Two weeks ago, President Obama sent me an e-mail asking me to tell my personal story about the importance of health care reform in my life. He reminded me of his own personal story, about his mother dying from ovarian cancer 10 years ago and how she spent her last weeks worrying about medical bills. So I thought, why not? Here's my story:
I co-own a small weekly newspaper published in Humboldt County, California. We have 17 employees. That's a lot of paychecks to sign twice a month.
Last year, at age 61, I did something a little crazy that even shocked my husband of 43 years: I took a leave of absence and drove to Colorado to volunteer for you. For five weeks I knocked on hundreds and hundreds of doors and talked about gun ownership, the economy and the war in Iraq, in roughly that order of importance. I don't know if you are familiar the town of Craig, but it's a pocket of poverty in the Wild West, and it's pretty conservative. You didn't win Craig. It wasn't even close. But you improved over Democratic nominee John Kerry's performance four years earlier -- in Craig and elsewhere -- enough to carry the state.
Back home, I got a bill for my employees' medical insurance that was 25 percent higher than the previous year's. We couldn't absorb that much of a hike, so my employees agreed to accept an insurance policy with even fewer benefits. We now officially have the crummiest major medical policy offered by our local insurance company. We pay thousands of dollars a month for almost no coverage. It did not cover a colonoscopy that was absolutely necessary for one of our employees. Right now, I am fighting with the company because they refuse to cover mammograms. Since when is a mammogram not part of an older woman's yearly checkup?
While I'm ready for universal health care, apparently you're not. But please do something. Create a policy that will allow us to buy inexpensive insurance for our employees and their families. We don't mind high co-pays for office visits and medicine because my employees pay for their own right now. What we really want is this:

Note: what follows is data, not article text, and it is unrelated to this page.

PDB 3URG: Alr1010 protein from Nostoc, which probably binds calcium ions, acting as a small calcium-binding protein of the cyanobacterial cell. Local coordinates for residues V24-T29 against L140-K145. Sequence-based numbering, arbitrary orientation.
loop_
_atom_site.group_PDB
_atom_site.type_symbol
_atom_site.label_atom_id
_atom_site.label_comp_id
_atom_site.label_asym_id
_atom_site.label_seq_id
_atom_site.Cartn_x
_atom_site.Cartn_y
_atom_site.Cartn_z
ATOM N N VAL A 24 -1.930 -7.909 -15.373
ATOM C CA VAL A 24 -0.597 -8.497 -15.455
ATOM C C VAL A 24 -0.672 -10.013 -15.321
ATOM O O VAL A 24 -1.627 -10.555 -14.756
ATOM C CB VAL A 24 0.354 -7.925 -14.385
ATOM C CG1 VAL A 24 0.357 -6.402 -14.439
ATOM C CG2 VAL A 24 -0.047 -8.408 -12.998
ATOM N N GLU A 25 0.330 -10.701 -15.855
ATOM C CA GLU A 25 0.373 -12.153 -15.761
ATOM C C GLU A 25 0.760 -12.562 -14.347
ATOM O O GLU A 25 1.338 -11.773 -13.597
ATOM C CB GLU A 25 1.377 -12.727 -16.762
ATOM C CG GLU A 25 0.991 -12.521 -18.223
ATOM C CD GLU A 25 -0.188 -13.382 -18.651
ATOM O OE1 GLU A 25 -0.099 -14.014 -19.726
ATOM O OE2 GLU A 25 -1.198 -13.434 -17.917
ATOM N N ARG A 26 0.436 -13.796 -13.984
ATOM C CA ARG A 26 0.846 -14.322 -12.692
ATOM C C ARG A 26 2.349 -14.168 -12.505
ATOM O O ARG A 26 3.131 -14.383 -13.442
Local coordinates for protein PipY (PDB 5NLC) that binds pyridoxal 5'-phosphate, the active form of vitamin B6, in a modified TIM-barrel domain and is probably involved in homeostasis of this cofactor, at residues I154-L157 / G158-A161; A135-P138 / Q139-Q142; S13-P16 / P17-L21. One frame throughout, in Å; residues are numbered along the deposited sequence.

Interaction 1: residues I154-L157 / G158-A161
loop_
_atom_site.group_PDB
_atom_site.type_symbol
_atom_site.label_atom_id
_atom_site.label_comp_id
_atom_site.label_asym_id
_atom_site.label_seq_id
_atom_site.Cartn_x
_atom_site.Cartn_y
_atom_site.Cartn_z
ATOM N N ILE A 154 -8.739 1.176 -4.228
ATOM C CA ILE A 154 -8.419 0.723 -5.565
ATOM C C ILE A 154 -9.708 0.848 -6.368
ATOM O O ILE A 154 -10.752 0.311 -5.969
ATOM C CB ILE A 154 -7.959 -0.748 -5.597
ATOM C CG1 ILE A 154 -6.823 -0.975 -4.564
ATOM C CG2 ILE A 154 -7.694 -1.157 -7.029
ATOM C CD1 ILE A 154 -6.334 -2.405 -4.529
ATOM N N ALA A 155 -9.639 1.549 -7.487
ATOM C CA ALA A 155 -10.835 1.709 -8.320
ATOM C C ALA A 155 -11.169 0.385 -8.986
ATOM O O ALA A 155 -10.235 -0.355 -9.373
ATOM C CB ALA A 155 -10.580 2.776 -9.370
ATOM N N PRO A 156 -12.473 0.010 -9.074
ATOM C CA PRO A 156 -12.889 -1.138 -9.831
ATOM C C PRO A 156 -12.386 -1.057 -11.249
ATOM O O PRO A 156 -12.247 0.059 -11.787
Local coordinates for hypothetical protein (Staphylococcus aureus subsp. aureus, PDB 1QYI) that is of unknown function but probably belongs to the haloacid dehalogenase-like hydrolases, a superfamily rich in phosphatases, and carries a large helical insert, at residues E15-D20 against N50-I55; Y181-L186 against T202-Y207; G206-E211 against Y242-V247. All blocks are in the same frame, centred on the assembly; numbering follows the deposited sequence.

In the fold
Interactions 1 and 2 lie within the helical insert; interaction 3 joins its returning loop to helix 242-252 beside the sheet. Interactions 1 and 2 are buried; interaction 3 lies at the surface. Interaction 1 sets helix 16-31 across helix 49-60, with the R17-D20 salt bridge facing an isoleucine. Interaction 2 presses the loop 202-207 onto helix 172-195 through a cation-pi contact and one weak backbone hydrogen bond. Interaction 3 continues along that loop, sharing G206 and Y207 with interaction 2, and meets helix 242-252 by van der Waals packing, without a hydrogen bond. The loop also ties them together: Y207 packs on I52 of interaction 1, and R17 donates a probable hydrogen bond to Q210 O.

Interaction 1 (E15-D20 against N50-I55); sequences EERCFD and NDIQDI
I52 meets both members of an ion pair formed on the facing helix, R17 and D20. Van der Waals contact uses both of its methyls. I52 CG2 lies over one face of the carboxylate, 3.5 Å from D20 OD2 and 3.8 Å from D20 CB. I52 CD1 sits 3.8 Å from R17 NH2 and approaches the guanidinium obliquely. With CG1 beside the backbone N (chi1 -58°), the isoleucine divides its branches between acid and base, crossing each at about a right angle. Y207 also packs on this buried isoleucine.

Catastrophic coverage. We need peace of mind that a family will not be wiped out financially if someone gets cancer or has a stroke. We want a cap on out-of-pocket expenditures per year if something really bad happens.
Wellness coverage. We need yearly checkups that are complete and help with tests and further treatment ordered by our physicians.
Affordable office visits and medicine. Again, we'll pay our share.
Please do not come up with a government policy that just covers those now uninsured. We all need help. Do not exclude employers who have been trying to provide health insurance all along and their employees who have been willing to put up with such poor coverage.
Oh, by the way ... my own kids could use some better options, too. We have a granddaughter born with a large hole in her heart. Her parents are responsible, hard-working young adults who have always paid for their own health insurance because they are self-employed. Yes, they were covered when our granddaughter had to have surgery at just 9 months old and again just before her fifth birthday. They are all doing OK, but it costs this young family more than $1,200 per month on average to cover their insurance premium and other ongoing medical costs. That's in their family budget before groceries and before house payments every month.
And one more story, since you brought up the subject of moms: With the help of Hospice, I was my mother's caregiver when she died. She, too, was overly worried about how much her own care cost. She told me many, many times that this country has its priorities mixed up. To spend that much money for one more try at chemo at the end of long life instead of funding basic care for young people and families is just plain wrong. We should be ashamed.